Motor sequence learning: a study with positron emission tomography.
Jenkins IH., Brooks DJ., Nixon PD., Frackowiak RS., Passingham RE.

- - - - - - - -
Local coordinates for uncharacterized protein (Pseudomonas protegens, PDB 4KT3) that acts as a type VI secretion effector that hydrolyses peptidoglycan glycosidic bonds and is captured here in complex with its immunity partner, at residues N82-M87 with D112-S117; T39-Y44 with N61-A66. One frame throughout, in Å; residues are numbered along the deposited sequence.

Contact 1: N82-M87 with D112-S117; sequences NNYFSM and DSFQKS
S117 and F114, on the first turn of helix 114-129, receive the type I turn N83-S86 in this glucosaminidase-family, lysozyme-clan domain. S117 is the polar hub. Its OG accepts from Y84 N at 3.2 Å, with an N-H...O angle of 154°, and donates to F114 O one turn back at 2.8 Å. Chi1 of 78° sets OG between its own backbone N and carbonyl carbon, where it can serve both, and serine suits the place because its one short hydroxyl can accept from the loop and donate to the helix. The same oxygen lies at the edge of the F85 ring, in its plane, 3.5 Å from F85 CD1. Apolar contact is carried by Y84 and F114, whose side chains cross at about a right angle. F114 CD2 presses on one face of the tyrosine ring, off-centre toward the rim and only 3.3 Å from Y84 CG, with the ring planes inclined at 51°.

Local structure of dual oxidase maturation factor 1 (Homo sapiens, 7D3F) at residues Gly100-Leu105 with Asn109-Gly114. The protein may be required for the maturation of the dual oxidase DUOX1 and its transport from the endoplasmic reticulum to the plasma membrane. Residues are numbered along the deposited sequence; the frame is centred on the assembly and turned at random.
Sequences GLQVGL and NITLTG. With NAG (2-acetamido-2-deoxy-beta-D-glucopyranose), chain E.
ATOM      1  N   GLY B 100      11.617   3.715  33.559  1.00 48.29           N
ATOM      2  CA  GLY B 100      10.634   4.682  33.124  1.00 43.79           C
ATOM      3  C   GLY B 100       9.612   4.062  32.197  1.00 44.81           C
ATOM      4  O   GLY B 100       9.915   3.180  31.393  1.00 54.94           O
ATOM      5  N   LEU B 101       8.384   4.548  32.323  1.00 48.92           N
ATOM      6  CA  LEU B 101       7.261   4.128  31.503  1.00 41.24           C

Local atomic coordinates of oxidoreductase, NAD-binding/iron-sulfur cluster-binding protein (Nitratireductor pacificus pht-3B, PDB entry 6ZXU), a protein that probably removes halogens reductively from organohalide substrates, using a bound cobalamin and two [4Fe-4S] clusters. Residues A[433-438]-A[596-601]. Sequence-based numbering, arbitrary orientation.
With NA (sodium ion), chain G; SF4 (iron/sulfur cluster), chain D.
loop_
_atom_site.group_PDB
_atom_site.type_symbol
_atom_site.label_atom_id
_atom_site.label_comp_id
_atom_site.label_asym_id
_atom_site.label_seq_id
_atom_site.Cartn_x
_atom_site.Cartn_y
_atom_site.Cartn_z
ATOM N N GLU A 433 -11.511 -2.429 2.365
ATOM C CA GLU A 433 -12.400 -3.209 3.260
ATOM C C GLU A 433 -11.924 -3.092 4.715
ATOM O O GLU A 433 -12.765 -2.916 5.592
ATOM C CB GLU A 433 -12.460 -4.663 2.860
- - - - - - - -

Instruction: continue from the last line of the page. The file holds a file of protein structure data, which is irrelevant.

We have used positron emission tomography to study the functional anatomy of motor sequence learning. Subjects learned sequences of keypresses by trial and error using auditory feedback. They were scanned with eyes closed under three conditions: at rest, while performing a sequence that was practiced before scanning until overlearned, and while learning new sequences at the same rate of performance. Compared with rest, both sequence tasks activated the contralateral sensorimotor cortex to the same extent. Comparing new learning with performance of the prelearned sequence, differences in activation were identified in other areas. (1) Prefrontal cortex was only activated during new sequence learning. (2) Lateral premotor cortex was significantly more activated during new learning, whereas the supplementary motor area was more activated during performance of the prelearned sequence. (3) Activation of parietal association cortex was present during both motor tasks, but was significantly greater during new learning. (4) The putamen was equally activated by both conditions. (5) The cerebellum was activated by both conditions, but the activation was more extensive and greater in degree during new learning. There was an extensive decrease in the activity of prestriate cortex, inferotemporal cortex, and the hippocampus in both active conditions, when compared with rest. These decreases were significantly greater during new learning. We draw three main conclusions. (1) The cerebellum is involved in the process by which motor tasks become automatic, whereas the putamen is equally activated by sequence learning and retrieval, and may play a similar role in both. (2) When subjects learn new sequences of motor actions, prefrontal cortex is activated. This may reflect the need to generate new responses. (3) Reduced activity of areas concerned with visual processing, particularly during new learning, suggests that selective attention may involve depressing the activity of cells in modalities that are not engaged by the task.